University of Illinois Extension

Mite Activity During Dry Weather

Mites are nearly microscopic in size, yet can cause a mighty amount of damage during dry weather, said Richard Hentschel, University of Illinois Extension horticulture specialist.

"Mites are really more closely related to spiders and ticks than our typical insects," Hentschel explained.

"One clue that you have spider mites will be fine webbing the mite creates to move about. This webbing can often be seen on the very tip of branches where the new buds are when an infestation is really high."

If you suspect spider mites, using a white sheet of paper placed below a branch and quickly shaking the branch will have the mites falling onto the paper, from there you will see these very small dots moving about. Mites can have a range of colors, most often red, but orange, orange brown, green or even black are not uncommon.

"Damage is most evident during hot, dry weather, when the plant comes under stress," he said. "The mites feeding and life cycle occur during cooler weather, prior to when we typically see the symptoms. The feeding symptoms appear differently, depending on the plant."

Deciduous plants will show up as mottled or dappled spotting on the leaves; on evergreens, the needles will show the feeding damage by browning and often times those needles on the interior of the evergreen where the mites have a protected place to live. In either case needles or foliage can drop prematurely or cause branches to die.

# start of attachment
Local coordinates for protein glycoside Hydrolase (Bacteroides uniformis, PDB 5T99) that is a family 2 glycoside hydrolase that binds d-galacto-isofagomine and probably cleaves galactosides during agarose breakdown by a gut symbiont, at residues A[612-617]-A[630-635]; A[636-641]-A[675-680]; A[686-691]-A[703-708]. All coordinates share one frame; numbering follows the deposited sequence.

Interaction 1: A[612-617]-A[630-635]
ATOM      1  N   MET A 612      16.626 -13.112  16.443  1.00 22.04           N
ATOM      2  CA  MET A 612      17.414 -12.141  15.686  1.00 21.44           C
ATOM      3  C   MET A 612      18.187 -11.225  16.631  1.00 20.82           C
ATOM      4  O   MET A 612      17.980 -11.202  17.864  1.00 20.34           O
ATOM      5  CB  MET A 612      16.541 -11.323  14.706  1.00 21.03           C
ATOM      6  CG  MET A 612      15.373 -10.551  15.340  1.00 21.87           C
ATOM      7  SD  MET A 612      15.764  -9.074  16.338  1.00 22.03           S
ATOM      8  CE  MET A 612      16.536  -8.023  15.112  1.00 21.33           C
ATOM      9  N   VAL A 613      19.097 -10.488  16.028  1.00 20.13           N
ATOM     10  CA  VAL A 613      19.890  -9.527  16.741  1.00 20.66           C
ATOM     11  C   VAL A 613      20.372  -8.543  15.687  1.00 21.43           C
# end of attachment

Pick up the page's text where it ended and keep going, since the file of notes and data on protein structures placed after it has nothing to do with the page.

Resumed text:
"During our warmer weather a generation of mites can be completed in less than two weeks, allowing for large numbers of mites very quickly," Hentschel said. "The eggs themselves can hatch in as little as five days if conditions are right."

There are few organic treatment options for homeowners. One is using a forceful stream of water to dislodge the mites. Other organic methods include using canola, clove or cottonseed oil. Most of our inorganic control materials work well against most insects, but not mites. Be sure to thoroughly read the labels to be sure the product will control mites. Repeat applications are often needed 5-7 days later.

"When considering any pesticide, homeowners should read the label before the purchase to be sure mites are on the label as a pest that will be controlled along with the plant to be treated," he said. "Ignoring one or the other will lead to a pest that is not managed or damage to the plant from the pesticide application."